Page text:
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Does TV's "Shark Tank" really mean business?

(MoneyWatch) I'm not ashamed to admit it -- I'm giddy that ABC's "Shark Tank" is back for another season. It's one of my favorite guilty pleasure TV shows (hopefully CBS will still keep me around despite that confession), not only because it is entertaining and funny, but because within the made-for-TV moments are some legitimate lessons for new entrepreneurs.

For those who aren't familiar with Shark Tank, it is a reality show on which real, aspiring business people pitch their products and ideas to a panel of zillionaires (the "Sharks") in hopes of persuading them to invest their own, real money. Most of the time, the Sharks make mincemeat of unprepared hopefuls, and most of those who enter The Tank leave without a deal.

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Viewers tune in to see what are often hilarious, cringe-worthy train wrecks, but the berating and "tough love" -- however amped up -- is always based on very real issues that trip up many first-time founders. They usually revolve around one or more of five general themes:

Understanding their product, service or industry: Many would-be entrepreneurs are so emotionally tied to their ideas or inventions that they can't see the forest for the trees. They might not have done homework that would have told them their concept isn't as unique as they thought. They might be solving a problem that people won't pay to have solved. They may be ill-informed about the dynamics of an industry, competition or business model. Without a solid grasp on what you're doing and how you plan to do it, the odds are stacked against you from the start.

Knowing how to pitch and sell: If you can't sell your product or idea -- and respond effectively to questions, challenges and objections -- you are dead. You won't get customers, much less investors. Everyone knows (or should know) that selling is the alpha and omega of business. Yet the TV hopefuls enter the Tank with often contrived, horribly delivered pitches that sound like cheesy infomercials, only to fall apart when they are forced off-script. Five intimidating moguls fire questions at them, the pitch-makers wind up like deer in the headlights and more often than not their whole spiel falls apart.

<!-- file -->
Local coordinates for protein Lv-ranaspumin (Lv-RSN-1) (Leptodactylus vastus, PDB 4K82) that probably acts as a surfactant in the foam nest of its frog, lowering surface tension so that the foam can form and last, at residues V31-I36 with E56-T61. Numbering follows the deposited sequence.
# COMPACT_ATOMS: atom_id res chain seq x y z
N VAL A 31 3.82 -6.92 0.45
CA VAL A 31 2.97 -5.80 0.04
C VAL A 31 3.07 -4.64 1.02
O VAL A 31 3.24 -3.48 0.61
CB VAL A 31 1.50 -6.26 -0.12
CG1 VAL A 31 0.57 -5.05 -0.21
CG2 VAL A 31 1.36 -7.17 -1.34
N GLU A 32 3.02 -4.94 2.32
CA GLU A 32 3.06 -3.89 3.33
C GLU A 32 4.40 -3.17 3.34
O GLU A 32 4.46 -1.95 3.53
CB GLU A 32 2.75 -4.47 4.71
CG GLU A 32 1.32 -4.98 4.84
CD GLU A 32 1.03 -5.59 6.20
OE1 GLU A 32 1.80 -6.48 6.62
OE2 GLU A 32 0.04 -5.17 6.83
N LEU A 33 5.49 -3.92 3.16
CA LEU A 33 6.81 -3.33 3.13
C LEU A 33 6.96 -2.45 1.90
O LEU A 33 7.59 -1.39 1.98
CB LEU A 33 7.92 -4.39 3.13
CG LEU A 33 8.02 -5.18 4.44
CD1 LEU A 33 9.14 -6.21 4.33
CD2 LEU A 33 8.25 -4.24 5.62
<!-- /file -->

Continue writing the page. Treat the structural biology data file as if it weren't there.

Dealing with hard truths: This is a tough one for even seasoned entrepreneurs and business owners (I speak from experience.) No one with a dream wants to be discouraged or shot down. But sometimes the words you don't want to hear are much better for you than the ones that puff you up. In TV land, the Sharks try to poke holes in pitches or push the hopefuls in a different direction than they want to go. As head Shark Kevin O'Leary would say, they "try to save them from themselves." The entrepreneurs who are too stubborn to listen to the voice of experience and success always leave with nothing. Investors and advisors in the real world are no different.

Being realistic about money: I am often shocked by how clueless Shark Tank's would-be entrepreneurs are when it comes to business math. Whether it's understanding margin and profit, making sensible assumptions about expenses and sales projections, or understanding the real costs of making their product and bringing it to market, too many of them get crushed through sheer financial ignorance. Or they have a naive view of how much funding they will need, believing that a relatively small investment is all it will take to launch their business or get it to the next level. Someone who thinks she is on the verge of building a multimillion-dollar business, and only needs an injection of 50 grand to get there, is in for some painful surprises.

Understanding the real value of a business, particularly in the mind of an investor: Anyone who has sold a company, or tried to sell one, or sought investment of any kind, knows how quickly and harshly reality sets in when you're asking people for money. On the show, most of the entrants ask for amounts of money and/or offer percentages of equity that they can't rationalize or defend. They may have no sales, no profit and only a prototype product, but ask $100,000 for 10 percent of the business (valuing the nonexistent business at a million bucks). The rationale is almost always some version of "this is going to be huge."

But investors deal in numbers and facts. Sure, some will pour money into the next big thing before it even exists, but that's typically dot-com-lottery land, not the reality for most entrepreneurs. Most real-world investors (or lenders, for that matter) want to see a measurable value (usually based on profit and cash flow or a clear view of them coming), a solid plan with reasonable projections and a predictable return on their money. The entrepreneur's drive and enthusiasm, along with the quality of the product or idea, are all vital, but it's the numbers that open the checkbooks.

Yeah, yeah, it's only television, I get it. It's entertainment. But that doesn't mean it's make-believe. The segments on the show are bite-sized, glamorized glimpses into what really happens to people starting or growing businesses. The Sharks are characters (though real and successful ones) who embody the often intimidating world of entrepreneurship, where plans and assumptions are challenged, passion, persistence and intestinal fortitude are tested, and money can be cruel. If you're ready to jump in and swim, absolutely go for it; just know the waters.

Photo courtesy of Flickr user skpy

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